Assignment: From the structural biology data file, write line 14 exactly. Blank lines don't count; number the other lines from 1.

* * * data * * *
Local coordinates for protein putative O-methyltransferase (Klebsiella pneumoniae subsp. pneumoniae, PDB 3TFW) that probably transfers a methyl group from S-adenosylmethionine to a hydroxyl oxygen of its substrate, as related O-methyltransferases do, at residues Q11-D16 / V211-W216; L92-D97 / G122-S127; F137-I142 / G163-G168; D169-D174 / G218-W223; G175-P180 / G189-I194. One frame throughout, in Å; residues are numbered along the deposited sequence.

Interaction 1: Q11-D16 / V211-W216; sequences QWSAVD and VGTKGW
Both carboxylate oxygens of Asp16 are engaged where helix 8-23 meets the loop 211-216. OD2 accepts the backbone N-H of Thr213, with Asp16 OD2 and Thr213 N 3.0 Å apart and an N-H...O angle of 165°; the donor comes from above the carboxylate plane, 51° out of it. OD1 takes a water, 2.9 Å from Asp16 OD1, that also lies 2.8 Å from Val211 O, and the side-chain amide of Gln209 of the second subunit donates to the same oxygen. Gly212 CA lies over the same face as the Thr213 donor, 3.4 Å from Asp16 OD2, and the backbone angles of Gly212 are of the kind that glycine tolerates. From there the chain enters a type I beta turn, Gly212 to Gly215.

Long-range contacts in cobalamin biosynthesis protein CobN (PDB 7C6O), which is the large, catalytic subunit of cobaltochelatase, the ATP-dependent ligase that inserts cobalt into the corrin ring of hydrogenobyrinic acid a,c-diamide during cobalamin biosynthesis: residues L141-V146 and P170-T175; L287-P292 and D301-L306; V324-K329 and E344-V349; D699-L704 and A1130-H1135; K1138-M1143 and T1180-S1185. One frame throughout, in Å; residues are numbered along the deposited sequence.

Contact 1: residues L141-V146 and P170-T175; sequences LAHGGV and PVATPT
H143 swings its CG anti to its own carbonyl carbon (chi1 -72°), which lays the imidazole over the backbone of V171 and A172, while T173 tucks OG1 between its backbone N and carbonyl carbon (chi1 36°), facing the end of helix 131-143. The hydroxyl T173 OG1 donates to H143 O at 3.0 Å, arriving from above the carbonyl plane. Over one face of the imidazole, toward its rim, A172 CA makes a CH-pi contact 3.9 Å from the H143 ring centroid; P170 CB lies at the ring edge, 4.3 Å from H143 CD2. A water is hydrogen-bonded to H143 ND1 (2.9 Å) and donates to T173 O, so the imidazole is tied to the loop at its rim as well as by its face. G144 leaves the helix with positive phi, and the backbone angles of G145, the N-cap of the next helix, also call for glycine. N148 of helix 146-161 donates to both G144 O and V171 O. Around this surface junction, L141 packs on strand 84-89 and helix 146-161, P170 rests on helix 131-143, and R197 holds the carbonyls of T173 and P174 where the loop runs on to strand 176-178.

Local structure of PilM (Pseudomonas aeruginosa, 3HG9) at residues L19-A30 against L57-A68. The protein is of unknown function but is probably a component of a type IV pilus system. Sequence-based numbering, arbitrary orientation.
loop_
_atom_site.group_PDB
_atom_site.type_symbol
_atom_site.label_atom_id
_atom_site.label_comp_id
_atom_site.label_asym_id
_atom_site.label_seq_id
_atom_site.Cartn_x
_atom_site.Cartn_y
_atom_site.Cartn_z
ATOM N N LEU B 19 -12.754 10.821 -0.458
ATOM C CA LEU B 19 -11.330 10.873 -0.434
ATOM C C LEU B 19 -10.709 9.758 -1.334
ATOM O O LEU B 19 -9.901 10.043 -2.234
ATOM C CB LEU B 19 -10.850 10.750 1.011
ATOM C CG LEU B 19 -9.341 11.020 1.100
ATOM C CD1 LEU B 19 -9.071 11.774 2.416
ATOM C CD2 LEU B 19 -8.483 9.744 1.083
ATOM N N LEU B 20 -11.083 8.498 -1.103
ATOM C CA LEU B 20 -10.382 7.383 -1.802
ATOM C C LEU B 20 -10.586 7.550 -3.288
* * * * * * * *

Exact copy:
_atom_site.label_seq_id